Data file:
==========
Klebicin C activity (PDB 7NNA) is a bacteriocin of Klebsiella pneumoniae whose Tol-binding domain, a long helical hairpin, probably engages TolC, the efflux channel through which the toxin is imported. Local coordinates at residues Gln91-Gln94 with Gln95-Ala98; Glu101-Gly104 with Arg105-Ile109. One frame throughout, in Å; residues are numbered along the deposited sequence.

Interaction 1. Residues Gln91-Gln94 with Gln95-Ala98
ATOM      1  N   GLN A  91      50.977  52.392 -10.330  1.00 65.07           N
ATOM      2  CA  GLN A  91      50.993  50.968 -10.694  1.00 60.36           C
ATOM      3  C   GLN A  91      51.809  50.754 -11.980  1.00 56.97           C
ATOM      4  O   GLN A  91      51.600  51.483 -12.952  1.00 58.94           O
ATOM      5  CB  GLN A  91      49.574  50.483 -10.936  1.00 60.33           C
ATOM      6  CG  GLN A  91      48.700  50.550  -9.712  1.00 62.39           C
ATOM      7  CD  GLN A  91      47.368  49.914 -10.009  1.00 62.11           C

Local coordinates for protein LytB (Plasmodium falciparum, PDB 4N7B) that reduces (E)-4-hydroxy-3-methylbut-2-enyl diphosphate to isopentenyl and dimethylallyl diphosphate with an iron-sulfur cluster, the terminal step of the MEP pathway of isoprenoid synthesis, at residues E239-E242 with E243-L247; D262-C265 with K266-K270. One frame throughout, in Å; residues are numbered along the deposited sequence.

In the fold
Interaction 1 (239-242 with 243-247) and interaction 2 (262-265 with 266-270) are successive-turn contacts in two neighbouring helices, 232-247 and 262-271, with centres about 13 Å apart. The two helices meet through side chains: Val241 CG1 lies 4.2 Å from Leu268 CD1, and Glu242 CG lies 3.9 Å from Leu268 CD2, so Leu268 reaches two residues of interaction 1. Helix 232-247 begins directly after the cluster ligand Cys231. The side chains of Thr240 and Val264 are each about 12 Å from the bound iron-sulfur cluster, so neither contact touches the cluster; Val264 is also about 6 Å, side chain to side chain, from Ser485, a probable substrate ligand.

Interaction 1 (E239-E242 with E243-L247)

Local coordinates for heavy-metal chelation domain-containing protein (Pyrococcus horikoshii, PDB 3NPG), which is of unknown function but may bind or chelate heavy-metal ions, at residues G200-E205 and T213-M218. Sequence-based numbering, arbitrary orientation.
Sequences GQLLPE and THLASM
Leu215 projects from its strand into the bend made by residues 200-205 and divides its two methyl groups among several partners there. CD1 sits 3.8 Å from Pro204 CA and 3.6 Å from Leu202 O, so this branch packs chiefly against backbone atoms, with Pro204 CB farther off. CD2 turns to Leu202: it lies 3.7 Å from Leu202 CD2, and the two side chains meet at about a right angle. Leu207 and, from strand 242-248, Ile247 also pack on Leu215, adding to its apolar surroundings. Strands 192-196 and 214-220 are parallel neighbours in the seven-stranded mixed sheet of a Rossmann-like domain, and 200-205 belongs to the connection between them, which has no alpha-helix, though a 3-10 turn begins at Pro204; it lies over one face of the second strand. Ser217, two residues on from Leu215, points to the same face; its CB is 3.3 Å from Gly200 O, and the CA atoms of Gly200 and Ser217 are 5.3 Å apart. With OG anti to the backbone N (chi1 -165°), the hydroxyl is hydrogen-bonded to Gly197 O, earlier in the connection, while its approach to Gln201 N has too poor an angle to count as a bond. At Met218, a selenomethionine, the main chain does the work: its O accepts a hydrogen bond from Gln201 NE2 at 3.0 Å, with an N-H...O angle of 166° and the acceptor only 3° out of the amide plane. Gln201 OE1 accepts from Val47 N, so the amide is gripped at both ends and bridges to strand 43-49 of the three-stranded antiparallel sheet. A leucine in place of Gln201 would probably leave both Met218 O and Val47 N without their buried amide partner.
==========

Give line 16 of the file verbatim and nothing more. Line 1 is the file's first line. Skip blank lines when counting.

Leu215 projects from its strand into the bend made by residues 200-205 and divides its two methyl groups among several partners there. CD1 sits 3.8 Å from Pro204 CA and 3.6 Å from Leu202 O, so this branch packs chiefly against backbone atoms, with Pro204 CB farther off. CD2 turns to Leu202: it lies 3.7 Å from Leu202 CD2, and the two side chains meet at about a right angle. Leu207 and, from strand 242-248, Ile247 also pack on Leu215, adding to its apolar surroundings. Strands 192-196 and 214-220 are parallel neighbours in the seven-stranded mixed sheet of a Rossmann-like domain, and 200-205 belongs to the connection between them, which has no alpha-helix, though a 3-10 turn begins at Pro204; it lies over one face of the second strand. Ser217, two residues on from Leu215, points to the same face; its CB is 3.3 Å from Gly200 O, and the CA atoms of Gly200 and Ser217 are 5.3 Å apart. With OG anti to the backbone N (chi1 -165°), the hydroxyl is hydrogen-bonded to Gly197 O, earlier in the connection, while its approach to Gln201 N has too poor an angle to count as a bond. At Met218, a selenomethionine, the main chain does the work: its O accepts a hydrogen bond from Gln201 NE2 at 3.0 Å, with an N-H...O angle of 166° and the acceptor only 3° out of the amide plane. Gln201 OE1 accepts from Val47 N, so the amide is gripped at both ends and bridges to strand 43-49 of the three-stranded antiparallel sheet. A leucine in place of Gln201 would probably leave both Met218 O and Val47 N without their buried amide partner.